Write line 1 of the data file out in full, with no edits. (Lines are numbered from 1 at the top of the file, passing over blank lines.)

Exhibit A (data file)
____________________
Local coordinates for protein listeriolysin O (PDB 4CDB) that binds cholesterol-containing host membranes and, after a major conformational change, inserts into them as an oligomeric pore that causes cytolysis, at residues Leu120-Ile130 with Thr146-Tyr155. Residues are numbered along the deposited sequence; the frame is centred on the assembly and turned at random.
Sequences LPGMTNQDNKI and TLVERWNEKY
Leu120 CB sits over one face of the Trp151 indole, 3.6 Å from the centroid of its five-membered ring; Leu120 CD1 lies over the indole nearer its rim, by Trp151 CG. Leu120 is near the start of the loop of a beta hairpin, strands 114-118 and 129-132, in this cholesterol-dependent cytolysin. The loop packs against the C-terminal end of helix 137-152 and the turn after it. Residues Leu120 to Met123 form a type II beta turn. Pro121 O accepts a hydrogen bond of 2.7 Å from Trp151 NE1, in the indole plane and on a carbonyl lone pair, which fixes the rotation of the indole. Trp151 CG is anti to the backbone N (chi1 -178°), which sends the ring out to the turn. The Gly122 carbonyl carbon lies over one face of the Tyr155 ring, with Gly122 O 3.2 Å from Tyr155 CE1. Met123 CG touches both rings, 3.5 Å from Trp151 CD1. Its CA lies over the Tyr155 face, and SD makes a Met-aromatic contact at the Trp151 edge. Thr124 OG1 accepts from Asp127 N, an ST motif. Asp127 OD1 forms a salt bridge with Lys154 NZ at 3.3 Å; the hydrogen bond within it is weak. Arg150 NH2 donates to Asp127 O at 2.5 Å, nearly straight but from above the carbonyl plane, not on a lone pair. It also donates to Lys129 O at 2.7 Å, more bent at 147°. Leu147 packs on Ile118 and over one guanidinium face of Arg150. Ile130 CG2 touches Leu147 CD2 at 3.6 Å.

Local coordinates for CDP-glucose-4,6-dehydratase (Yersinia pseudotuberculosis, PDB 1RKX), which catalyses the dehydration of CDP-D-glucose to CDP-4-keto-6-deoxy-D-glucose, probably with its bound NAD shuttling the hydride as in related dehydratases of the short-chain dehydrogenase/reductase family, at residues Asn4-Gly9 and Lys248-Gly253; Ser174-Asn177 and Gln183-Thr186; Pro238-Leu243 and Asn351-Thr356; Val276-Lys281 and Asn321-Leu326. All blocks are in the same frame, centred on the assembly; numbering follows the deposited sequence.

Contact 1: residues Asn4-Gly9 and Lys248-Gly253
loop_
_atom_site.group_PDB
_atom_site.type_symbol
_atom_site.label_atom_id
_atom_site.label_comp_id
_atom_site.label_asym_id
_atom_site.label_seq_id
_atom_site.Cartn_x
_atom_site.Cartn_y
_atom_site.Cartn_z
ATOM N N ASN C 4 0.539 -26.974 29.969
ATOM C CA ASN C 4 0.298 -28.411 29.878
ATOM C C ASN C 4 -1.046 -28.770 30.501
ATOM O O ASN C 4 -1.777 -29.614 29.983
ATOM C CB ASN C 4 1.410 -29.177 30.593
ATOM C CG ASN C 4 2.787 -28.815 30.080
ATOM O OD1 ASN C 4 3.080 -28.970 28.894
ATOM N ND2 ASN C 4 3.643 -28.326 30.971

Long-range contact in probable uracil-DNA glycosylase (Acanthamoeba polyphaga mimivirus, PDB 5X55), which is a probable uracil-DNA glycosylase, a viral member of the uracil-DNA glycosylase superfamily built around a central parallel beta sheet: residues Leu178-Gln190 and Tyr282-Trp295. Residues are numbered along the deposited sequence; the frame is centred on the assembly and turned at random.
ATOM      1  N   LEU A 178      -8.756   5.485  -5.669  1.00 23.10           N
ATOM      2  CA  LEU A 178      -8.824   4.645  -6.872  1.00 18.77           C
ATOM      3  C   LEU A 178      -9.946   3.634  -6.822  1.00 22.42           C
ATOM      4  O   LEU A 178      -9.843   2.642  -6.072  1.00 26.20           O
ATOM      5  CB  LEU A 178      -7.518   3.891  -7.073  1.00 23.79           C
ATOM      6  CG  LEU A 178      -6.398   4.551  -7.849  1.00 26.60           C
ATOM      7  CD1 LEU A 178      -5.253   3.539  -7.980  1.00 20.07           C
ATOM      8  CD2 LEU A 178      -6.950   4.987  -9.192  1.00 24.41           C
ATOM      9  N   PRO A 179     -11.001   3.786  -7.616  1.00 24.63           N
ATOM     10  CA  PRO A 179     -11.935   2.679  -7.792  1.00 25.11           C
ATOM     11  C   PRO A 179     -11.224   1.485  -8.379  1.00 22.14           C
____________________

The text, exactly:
Local coordinates for protein listeriolysin O (PDB 4CDB) that binds cholesterol-containing host membranes and, after a major conformational change, inserts into them as an oligomeric pore that causes cytolysis, at residues Leu120-Ile130 with Thr146-Tyr155. Residues are numbered along the deposited sequence; the frame is centred on the assembly and turned at random.